Kakao Talk Data Changes Enrage Netizens — But Is It Much Ado About Nothing?

Mega-popular messenger service Kakao Talk recently implemented changes to its data collection policies. And in true Google+ style, they told people unwilling to sign up that they could take their custom elsewhere.

In its announcement last week, Kakao Talk — used by some 18 million people in Korea and another 4 million or so worldwide — said that as well as collecting the user’s phone number, third-party phone numbers stored on the phone, the device’s serial number and info on legal guardians of users aged 14 or under, the company would now require users to submit their email address, too. All this is in addition to users’ Kakao Talk name and ID, their photo, the times they used Kakao Talk and all the services they accessed when they did so.

According to the Daum story, Kakao Talk said that anyone declining the new terms would no longer be able to use the service. To make sure nobody missed the point, Kakao Talk went on to say that refuseniks would have all their data deleted from Kakao, and they would thenceforth be unable to chat with their friends on the service.

Unsurprisingly, Kakao Talk’s abrupt tone endeared them to no one. In a sentiment widely echoed on Twitter, 28-year-old Han Mo fumed:

SK Comms recently leaked personal information, so when Kakao Talk insists on gathering similar data against such a sensitive backdrop, it’s clearly a problem. Above all, just like the big drawback they’d suffer if they deleted my account, I’ve decided to respond to this appalling news by leaving Kakao Talk.

This is not the first time Kakao has attempted to gather user info in a rather peremptory fashion. Last October, according to the Daum piece, the company quietly changed its policy in order to collect real names, ID numbers and email addresses from members who agreed to disclose this information. Such was the outcry that Kakao boss Lee Jae-beom felt compelled to issue an official apology on the company’s blog.

However, writing on his blog Inside Social Web, the ever insightful Kim Taehyun¬†questioned whether Kakao Talk’s sins were more of presentation than substance. (Full disclosure: Kim is a partner of TMN, of which Nanoomi.net is also a part. I’m a sometime contributor to Nanoomi.)

Citing previous Kakao Talk guidelines on data gathering (which you can see on his blog), Kim says that for all the bellyaching on Twitter, most of the “changes” have in fact been in place since at least last October. The one key alteration, he says, is the email requirement, which is intended as a means of verifying users’ identity. Kim says that Kakao Talk is pushing ahead with new services aimed at competing with top players in the industry, and email addresses are apparently an essential part of this.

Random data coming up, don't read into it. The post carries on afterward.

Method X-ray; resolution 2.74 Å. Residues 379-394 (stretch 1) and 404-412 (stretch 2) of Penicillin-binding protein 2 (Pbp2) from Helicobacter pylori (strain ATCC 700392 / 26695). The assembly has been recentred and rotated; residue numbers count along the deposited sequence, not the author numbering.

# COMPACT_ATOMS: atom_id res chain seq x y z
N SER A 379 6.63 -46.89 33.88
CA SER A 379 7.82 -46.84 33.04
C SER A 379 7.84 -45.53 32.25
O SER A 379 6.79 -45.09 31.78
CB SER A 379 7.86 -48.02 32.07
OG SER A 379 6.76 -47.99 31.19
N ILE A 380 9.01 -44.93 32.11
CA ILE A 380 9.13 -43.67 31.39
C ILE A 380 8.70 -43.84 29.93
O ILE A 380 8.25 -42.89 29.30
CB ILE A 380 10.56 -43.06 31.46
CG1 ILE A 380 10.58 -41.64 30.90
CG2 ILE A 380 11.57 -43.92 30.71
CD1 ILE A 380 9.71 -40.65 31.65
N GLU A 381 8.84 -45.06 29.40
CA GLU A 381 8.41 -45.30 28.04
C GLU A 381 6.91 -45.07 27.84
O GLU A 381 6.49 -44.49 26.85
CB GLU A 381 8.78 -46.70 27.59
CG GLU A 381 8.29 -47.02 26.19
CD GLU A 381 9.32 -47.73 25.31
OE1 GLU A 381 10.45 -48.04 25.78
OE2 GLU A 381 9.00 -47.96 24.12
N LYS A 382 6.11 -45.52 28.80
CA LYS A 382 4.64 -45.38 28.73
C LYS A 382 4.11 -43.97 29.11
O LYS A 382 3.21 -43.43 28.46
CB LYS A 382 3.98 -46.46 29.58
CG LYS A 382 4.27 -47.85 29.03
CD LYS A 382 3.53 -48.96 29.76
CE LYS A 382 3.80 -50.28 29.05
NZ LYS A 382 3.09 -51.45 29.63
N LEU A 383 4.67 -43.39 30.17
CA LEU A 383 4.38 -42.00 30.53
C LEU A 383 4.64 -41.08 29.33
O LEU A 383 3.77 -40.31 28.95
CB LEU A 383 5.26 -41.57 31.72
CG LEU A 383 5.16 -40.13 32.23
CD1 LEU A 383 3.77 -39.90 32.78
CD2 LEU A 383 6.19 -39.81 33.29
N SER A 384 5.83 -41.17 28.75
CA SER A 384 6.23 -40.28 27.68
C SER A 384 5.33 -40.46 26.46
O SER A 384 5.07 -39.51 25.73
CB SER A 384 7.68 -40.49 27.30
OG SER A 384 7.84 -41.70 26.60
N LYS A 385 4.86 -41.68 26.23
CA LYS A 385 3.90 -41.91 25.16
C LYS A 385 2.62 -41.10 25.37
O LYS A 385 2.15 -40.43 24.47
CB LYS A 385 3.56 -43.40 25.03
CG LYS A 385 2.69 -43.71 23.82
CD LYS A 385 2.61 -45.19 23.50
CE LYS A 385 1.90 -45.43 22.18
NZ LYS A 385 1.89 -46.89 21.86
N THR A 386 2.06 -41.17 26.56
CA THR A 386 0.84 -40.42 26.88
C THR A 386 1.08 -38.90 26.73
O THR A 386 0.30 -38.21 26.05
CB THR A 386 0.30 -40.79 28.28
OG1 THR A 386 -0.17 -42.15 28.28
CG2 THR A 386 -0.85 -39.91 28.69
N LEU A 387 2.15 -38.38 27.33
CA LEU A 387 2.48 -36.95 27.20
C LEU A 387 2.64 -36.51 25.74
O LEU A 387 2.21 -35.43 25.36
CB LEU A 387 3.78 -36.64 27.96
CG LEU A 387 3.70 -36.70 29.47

In the worldview of developers, Kim continues, email addresses are a very basic element of online services, and so Kakao Talk’s staff no doubt believed their “request” would cause scarcely a ripple of protest. This is especially true given that Naver and Daum — Korea’s portal giants and operators of key Kakao competitors Naver Talk and My People — require users to submit both their real names and their ID numbers.

In addition, according to Kim’s analysis, Kakao Talk’s data gathering and privacy policies are broadly similar to those of US messenger service What’s App?:

So, why did Kakao’s comparatively innocuous request cause such a firestorm?

To Kim, Kakao Talk were simply guilty of dreadful PR. Instances abound of cack-handed efforts by the likes of Facebook and Google to alter privacy rules without anticipating the response, with some mess-ups caused by a deeply held belief that the company was actually doing users a favour. In a podcast interview I heard recently, Douglas Edwards, Google’s “employee No. 59,” said that when the company was working on its ill-starred Buzz service, Google’s engineers really believed that they were helping users out by automatically connecting them with everyone from their email archive. How, they figured, could anyone possibly object to such a convenient, time-saving initiative?

Korea has seen¬†its share of privacy blunders, so I could certainly believe that Kakao’s move was born of inexperience rather than more nefarious motives. If anyone disagrees, please feel free to leave your thoughts below.

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